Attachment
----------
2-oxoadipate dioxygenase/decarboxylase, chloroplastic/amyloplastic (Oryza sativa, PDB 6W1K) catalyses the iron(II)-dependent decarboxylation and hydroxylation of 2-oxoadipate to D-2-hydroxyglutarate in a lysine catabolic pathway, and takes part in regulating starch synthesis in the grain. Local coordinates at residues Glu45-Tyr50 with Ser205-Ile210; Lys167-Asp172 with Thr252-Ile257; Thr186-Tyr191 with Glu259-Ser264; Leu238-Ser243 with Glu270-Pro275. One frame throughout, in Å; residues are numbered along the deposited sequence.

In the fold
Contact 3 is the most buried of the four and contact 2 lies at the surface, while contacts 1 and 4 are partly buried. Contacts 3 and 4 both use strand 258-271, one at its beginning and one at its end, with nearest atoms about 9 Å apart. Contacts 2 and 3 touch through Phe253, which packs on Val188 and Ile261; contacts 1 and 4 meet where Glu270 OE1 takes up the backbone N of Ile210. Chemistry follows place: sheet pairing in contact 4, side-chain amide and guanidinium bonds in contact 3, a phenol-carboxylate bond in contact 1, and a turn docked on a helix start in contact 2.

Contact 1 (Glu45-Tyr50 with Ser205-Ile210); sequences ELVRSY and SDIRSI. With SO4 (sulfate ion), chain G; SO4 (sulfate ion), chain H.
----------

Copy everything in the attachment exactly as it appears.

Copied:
2-oxoadipate dioxygenase/decarboxylase, chloroplastic/amyloplastic (Oryza sativa, PDB 6W1K) catalyses the iron(II)-dependent decarboxylation and hydroxylation of 2-oxoadipate to D-2-hydroxyglutarate in a lysine catabolic pathway, and takes part in regulating starch synthesis in the grain. Local coordinates at residues Glu45-Tyr50 with Ser205-Ile210; Lys167-Asp172 with Thr252-Ile257; Thr186-Tyr191 with Glu259-Ser264; Leu238-Ser243 with Glu270-Pro275. One frame throughout, in Å; residues are numbered along the deposited sequence.

In the fold
Contact 3 is the most buried of the four and contact 2 lies at the surface, while contacts 1 and 4 are partly buried. Contacts 3 and 4 both use strand 258-271, one at its beginning and one at its end, with nearest atoms about 9 Å apart. Contacts 2 and 3 touch through Phe253, which packs on Val188 and Ile261; contacts 1 and 4 meet where Glu270 OE1 takes up the backbone N of Ile210. Chemistry follows place: sheet pairing in contact 4, side-chain amide and guanidinium bonds in contact 3, a phenol-carboxylate bond in contact 1, and a turn docked on a helix start in contact 2.

Contact 1 (Glu45-Tyr50 with Ser205-Ile210); sequences ELVRSY and SDIRSI. With SO4 (sulfate ion), chain G; SO4 (sulfate ion), chain H.